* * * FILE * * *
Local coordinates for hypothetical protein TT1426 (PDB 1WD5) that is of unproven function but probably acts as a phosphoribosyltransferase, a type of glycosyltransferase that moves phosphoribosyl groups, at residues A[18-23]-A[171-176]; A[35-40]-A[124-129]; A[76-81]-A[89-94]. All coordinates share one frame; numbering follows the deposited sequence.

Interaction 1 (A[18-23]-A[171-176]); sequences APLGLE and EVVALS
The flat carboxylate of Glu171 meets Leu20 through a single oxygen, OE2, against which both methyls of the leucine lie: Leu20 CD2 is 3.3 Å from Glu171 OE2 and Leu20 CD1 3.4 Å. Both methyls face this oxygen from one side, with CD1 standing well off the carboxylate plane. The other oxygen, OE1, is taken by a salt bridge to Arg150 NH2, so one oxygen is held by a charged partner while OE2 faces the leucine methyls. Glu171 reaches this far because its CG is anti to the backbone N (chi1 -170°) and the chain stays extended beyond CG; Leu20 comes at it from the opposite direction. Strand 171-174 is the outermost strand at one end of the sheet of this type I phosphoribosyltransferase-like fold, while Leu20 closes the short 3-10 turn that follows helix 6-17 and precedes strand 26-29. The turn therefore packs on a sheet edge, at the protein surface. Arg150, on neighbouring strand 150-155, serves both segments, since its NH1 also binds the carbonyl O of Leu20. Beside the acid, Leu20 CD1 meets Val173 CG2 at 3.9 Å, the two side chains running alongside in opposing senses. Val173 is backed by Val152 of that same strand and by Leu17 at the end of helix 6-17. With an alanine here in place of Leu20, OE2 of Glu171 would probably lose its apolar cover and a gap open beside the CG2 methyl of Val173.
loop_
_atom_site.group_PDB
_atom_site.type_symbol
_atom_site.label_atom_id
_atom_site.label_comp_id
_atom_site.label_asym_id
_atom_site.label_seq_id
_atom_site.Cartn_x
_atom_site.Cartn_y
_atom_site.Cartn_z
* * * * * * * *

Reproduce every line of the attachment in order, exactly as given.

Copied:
Local coordinates for hypothetical protein TT1426 (PDB 1WD5) that is of unproven function but probably acts as a phosphoribosyltransferase, a type of glycosyltransferase that moves phosphoribosyl groups, at residues A[18-23]-A[171-176]; A[35-40]-A[124-129]; A[76-81]-A[89-94]. All coordinates share one frame; numbering follows the deposited sequence.

Interaction 1 (A[18-23]-A[171-176]); sequences APLGLE and EVVALS
The flat carboxylate of Glu171 meets Leu20 through a single oxygen, OE2, against which both methyls of the leucine lie: Leu20 CD2 is 3.3 Å from Glu171 OE2 and Leu20 CD1 3.4 Å. Both methyls face this oxygen from one side, with CD1 standing well off the carboxylate plane. The other oxygen, OE1, is taken by a salt bridge to Arg150 NH2, so one oxygen is held by a charged partner while OE2 faces the leucine methyls. Glu171 reaches this far because its CG is anti to the backbone N (chi1 -170°) and the chain stays extended beyond CG; Leu20 comes at it from the opposite direction. Strand 171-174 is the outermost strand at one end of the sheet of this type I phosphoribosyltransferase-like fold, while Leu20 closes the short 3-10 turn that follows helix 6-17 and precedes strand 26-29. The turn therefore packs on a sheet edge, at the protein surface. Arg150, on neighbouring strand 150-155, serves both segments, since its NH1 also binds the carbonyl O of Leu20. Beside the acid, Leu20 CD1 meets Val173 CG2 at 3.9 Å, the two side chains running alongside in opposing senses. Val173 is backed by Val152 of that same strand and by Leu17 at the end of helix 6-17. With an alanine here in place of Leu20, OE2 of Glu171 would probably lose its apolar cover and a gap open beside the CG2 methyl of Val173.
loop_
_atom_site.group_PDB
_atom_site.type_symbol
_atom_site.label_atom_id
_atom_site.label_comp_id
_atom_site.label_asym_id
_atom_site.label_seq_id
_atom_site.Cartn_x
_atom_site.Cartn_y
_atom_site.Cartn_z